In 18 U.S.C. § 1964(c), RICO provides a private civil right of action to "any person injured . . . by reason of a violation of" the substantive RICO provisions contained in 18 U.S.C. § 1962. Gas Sales alleges that it was injured by violations of one of these substantive provisions -- section 1962(c). A "person" violates section 1962(c) by conducting an "enterprise" through a pattern of racketeering activity.*fn1 Sedima, S. P. R. L. v. Imrex Co., 473 U.S. 479, 496, 87 L. Ed. 2d 346, 105 S. Ct. 3275 (1985). "Racketeering activity" is defined by RICO as any of a host of enumerated crimes, including mail and wire fraud. 18 U.S.C. § 1961(1). "Pattern" is defined as the commission of at least two acts of "racketeering activity" within a ten-year period.
18 U.S.C. § 1961(5).
The parties do not dispute whether Gas Sales has alleged facts sufficient to satisfy the "racketeering" and "pattern" elements of a section 1962(c) violation. They dispute whether Gas Sales has alleged facts sufficient to establish that any of the defendants engaged in the "conduct of an enterprise." Since B.F. Hirsch v. Enright Refining Co., 751 F.2d 628 (3d Cir. 1984), we have held that to plead a claim successfully under section 1962(c), a complaint must be capable of being read to allege that a "person" was "conducting a pattern of racketeering through a separate and distinct enterprise." Glessner v. Kenny, 952 F.2d 702, 714 (3d Cir. 1991) (emphasis added); see also Banks v. Wolk, 918 F.2d 418, 421 (3d Cir. 1990); Kehr Packages, Inc. v. Fidelcor, Inc., 926 F.2d 1406, 1411 (3d Cir. 1991); Brittingham v. Mobil Corp., 943 F.2d 297, 300 (3d Cir. 1991); Lorenz v. CSX Corp., 1 F.3d 1406, 1413 & n.4; Lightning Lube, Inc. v. Witco Corp., 4 F.3d 1153, 1191 (3d Cir. 1993).
Gas Sales has pled that Getty, Lank, and Smith were "persons" who conducted the "enterprise" or "enterprises" of Aero and Reco.*fn2 RICO's definitions of "person" and "enterprise" are quite broad. Each includes human beings and legal entities, and "enterprise" also includes unofficial "associations" of human beings and/or legal entities.*fn3 Thus, in RICO terms, any of the defendants could be a "person," and any of the defendants or any combination of the defendants could be an "enterprise." However, under our precedents, none of the defendants is sufficiently distinct from the "enterprises" Aero and Reco to have conducted them within the meaning of section 1962(c).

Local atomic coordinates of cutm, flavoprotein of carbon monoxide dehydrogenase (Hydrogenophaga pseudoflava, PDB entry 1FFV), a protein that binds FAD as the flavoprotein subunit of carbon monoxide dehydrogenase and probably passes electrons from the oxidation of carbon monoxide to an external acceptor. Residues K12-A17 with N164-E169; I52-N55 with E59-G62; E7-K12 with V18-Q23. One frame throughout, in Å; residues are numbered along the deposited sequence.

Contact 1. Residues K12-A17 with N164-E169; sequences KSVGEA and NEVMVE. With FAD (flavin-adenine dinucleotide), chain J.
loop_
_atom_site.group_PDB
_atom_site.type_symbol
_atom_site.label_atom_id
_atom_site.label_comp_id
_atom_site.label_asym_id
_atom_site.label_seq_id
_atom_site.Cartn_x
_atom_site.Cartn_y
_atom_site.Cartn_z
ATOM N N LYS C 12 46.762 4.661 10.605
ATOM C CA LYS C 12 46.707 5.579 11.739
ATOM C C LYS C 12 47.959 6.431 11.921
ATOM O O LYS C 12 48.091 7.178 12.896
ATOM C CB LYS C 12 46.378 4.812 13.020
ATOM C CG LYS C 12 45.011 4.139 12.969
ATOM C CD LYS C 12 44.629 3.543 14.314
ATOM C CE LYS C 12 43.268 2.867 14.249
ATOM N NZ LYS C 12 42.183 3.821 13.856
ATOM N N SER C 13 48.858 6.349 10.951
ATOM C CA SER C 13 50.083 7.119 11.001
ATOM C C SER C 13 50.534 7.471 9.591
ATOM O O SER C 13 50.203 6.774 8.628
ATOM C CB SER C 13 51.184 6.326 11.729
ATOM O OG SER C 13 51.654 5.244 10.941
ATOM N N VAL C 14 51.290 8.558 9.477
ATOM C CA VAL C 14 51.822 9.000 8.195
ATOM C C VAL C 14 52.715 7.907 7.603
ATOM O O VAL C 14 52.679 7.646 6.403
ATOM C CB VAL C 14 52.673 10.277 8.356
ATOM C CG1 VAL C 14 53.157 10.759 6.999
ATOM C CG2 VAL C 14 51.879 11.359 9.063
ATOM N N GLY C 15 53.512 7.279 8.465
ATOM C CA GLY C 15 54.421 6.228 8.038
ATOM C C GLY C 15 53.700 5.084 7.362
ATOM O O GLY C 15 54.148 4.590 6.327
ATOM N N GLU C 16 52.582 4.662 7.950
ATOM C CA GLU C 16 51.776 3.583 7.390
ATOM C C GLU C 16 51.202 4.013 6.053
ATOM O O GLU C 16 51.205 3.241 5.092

Only "persons" can be sued for violating RICO § 1962(c). Petro-Tech, Inc. v. Western Co. of North America, 824 F.2d 1349, 1358 n.* [Footnote Omitted] (3d Cir. 1987). Because Gas Sales has alleged that Aero and Reco were conducted as "enterprises" in violation of section 1962(c), and because we have held that enterprises cannot conduct themselves within the meaning of section 1962(c), Gas Sales cannot sue Aero or Reco under section 1962(c). B.F. Hirsch v. Enright, 751 F.2d at 633-34; Banks v. Wolk, 918 F.2d at 421; Kehr Packages, 926 F.2d at 1411. For the same reason, Aero cannot be vicariously liable for any 1962(c) violation committed by Lank, its vice president, in conducting Aero through a pattern of racketeering. Petro-Tech, 824 F.2d at 1351, 1358-60; Kehr Packages, 926 F.2d at 1411.
We have also held that a corporation generally cannot be a defendant under section 1962(c) for conducting an "enterprise" consisting of its own subsidiaries or employees, or consisting of the corporation itself in association with its subsidiaries or employees. Brittingham, 943 F.2d at 302-03; Glessner, 952 F.2d at 710-13; Lorenz, 1 F.3d at 1411-13. This is because we have interpreted corporate identity expansively, so that the actions of a corporation's agents conducting its normal affairs are constructively its own actions for section 1962(c) purposes. Brittingham, 943 F.2d at 302; Glessner, 952 F.2d at 710-12. Under this "Brittingham rationale," Getty cannot be sued by Gas Sales for conducting its subsidiaries Aero and Reco any more than it could be sued for conducting itself.